Another cancelled game? What's a blogger to do? Rip on Ichiro!

With the Mariners postponed again because of nasty weather -- for the record, that's now Mariners five games played, Mother Nature five games canceled -- I figure I can fall back on one of my favorite topics.

Bashing Ichiro.

(I didn't say it was a popular topic in these parts, did I?)

Count me among the legions of Mariners fans captivated by Ichiro's unique skill set that played a major role in the success that was the 116 wins of 2001. Never before or since have I seen pitchers and defenses exhibit the palpable fear they did when Ichiro came to the plate. He was nearly impossibly to strike out, virtually any ball that was put in play on the ground could become a base hit, and once he reached base ... well pitchers practically committed balks by simply trembling with fear.

So answer me this question: Why haven't we seen that guy much since then?

I'm of the belief that Ichiro is one of the most overrated offensive players in baseball. People remember the Ichiro of 2001 -- the one that set career highs for stolen bases (56), RBIs (69), doubles (34), and slugging percentage (.457), a career low for strike outs (53), and posted the second-highest batting average of his career (.350).

Once again, that was all in his first season -- SIX YEARS AGO!

Don't get me wrong -- he was such a catalyst that season. But when have you been able to say that about him since? When was the last time you remember saying, "Wow Ichiro really was the key to that win last night?"

I thought so.

Say what you will about the players who have surrounded him in recent years, but Ichiro has become increasingly reluctant to force his will on a game -- something great players do routinely. The guy has a career batting average of .330, yet the past two seasons, he's batted under .300 with runners in scoring position, "lowlighted" by last season's .228. He rarely puts pressure on defenses in key situations, figuring out a way to get on base and then steal second to change the complexion of a game.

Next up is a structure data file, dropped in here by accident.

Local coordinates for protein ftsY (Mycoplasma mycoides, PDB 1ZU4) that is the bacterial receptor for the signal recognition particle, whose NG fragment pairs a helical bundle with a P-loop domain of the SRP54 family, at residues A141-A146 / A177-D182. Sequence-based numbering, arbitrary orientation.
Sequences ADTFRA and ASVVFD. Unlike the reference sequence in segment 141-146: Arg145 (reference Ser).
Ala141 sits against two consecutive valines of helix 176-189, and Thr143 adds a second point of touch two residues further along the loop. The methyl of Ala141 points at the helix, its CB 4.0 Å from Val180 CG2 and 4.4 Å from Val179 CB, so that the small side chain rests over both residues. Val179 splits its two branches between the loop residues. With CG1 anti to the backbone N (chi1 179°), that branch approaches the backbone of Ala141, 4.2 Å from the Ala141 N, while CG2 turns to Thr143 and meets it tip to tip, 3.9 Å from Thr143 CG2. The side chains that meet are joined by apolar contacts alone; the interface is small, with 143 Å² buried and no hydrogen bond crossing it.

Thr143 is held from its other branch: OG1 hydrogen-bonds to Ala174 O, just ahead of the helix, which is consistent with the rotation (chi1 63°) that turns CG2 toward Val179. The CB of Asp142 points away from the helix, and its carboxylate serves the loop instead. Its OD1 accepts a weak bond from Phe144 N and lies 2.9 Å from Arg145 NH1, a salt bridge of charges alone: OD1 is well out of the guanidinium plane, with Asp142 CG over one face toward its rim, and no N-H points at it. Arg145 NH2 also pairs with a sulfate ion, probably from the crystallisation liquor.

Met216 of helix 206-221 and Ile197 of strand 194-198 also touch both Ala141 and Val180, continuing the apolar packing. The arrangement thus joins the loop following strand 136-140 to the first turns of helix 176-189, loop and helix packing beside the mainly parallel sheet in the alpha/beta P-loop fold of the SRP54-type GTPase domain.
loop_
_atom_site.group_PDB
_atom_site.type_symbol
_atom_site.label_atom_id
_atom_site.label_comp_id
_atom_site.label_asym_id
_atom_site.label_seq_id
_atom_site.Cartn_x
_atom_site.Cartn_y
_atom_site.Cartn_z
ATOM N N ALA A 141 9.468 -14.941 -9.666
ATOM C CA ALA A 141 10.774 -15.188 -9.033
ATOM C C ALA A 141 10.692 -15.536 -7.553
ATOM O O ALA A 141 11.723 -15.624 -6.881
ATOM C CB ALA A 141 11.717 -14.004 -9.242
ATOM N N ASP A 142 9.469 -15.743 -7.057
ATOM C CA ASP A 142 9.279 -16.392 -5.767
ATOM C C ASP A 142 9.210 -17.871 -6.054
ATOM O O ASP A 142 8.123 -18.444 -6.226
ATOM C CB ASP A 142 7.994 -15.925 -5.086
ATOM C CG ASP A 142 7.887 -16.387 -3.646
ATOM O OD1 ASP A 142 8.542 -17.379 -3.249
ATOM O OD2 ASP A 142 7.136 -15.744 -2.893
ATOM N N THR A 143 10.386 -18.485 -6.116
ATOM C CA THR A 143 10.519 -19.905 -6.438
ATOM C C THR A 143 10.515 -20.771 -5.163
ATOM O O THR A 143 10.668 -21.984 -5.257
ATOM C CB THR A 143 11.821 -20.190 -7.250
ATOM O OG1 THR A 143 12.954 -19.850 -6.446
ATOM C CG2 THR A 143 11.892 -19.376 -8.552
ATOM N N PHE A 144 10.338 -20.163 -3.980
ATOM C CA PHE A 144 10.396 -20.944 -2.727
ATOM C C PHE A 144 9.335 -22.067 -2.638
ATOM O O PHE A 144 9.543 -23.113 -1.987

Even his season of 262 hits came in the midst of 99 losses.

And don't even get me started on the whole "Ichiro" persona, hiding behind interpreters with ambiguous quotes that ultimately say nothing. (He had this to say about his match up with Dice-K -- this is not a joke: "I hope he arouses the fire that's dormant in the innermost recesses of my soul," Ichiro said. "I plan to face him with the zeal of a challenger." You can't make this stuff up. I hope someday a Mariners beat writer puts together a book of Ichiro quotes.)

I've heard it chalked up to the fact that he's Japanese, but guys like Hideki Matsui, Dice-K and Shigetoshi Hasegawa haven't ever been even half as aloof. For all of his grousing about the lack of professionalism in the clubhouse, the guy sure seems to do very little to change it. Sometimes leading by example is nothing more than a cop-out.

So, here's where I land.

Ichiro is a very good player who's every bit deserving of his $12 million salary. He's a fabulous defender (save for the occasional wish that he would dive for a ball) who scores over 100 runs a year. He is, without a doubt, the best position player the Mariners have. But let's not lump him in with the great outfielders in baseball.

I'd rater have Andruw Jones, Carlos Beltran, Vlad Guerrero, Carl Crawford, Grady Sizemore, Manny Ramirez or Bobby Abreu than Ichiro. With the exception of Guerrero and Ramirez, all play great defense and all can impact the game in more ways than slapping the ball around in inconsquential situations. And those two are servicable.

So when Seattle fans get to all the hand-wringing that will inevitably come as the trading deadline approaches without Ichiro inking a long-term contract, remember that if this team can get some major prospects back for an aging outfielder who relies primarily on his speed -- a BIG assumption considering Bill Bavasi is the one doing the dealing -- the team should jump at the opportunity.


Dr Pezz said...

Thank you! Thank you! Thank you!

I was blistered in the office for complaining about Ichiro's production in general, but primarily as a lead-off hitter. His OBP is just not among the elite as a lead-off man, and he seems to losing his aggression with each successive year.

By the way, I really enjoyed your journalism blog. The Loganite and I have discussed many of the issues raised, especially the student rights bill.

Jim Anderson said...

Ichiro is playing like he wants to get the hell out of Seattle--you can see it in his eyes in every closeup. For his sake and his team's sake, it's time for him to go.

Nuss said...

Frankly, I expected my post to generate more righteous outrage than it has.

Do you realize he's only had an OBP of over .400 one time in his career? That was the year he had 262 hits.

As his speed and coordination necessarily diminish as he ascends into his mid- to upper-30s, I wonder if he's going to be much of a player at all ...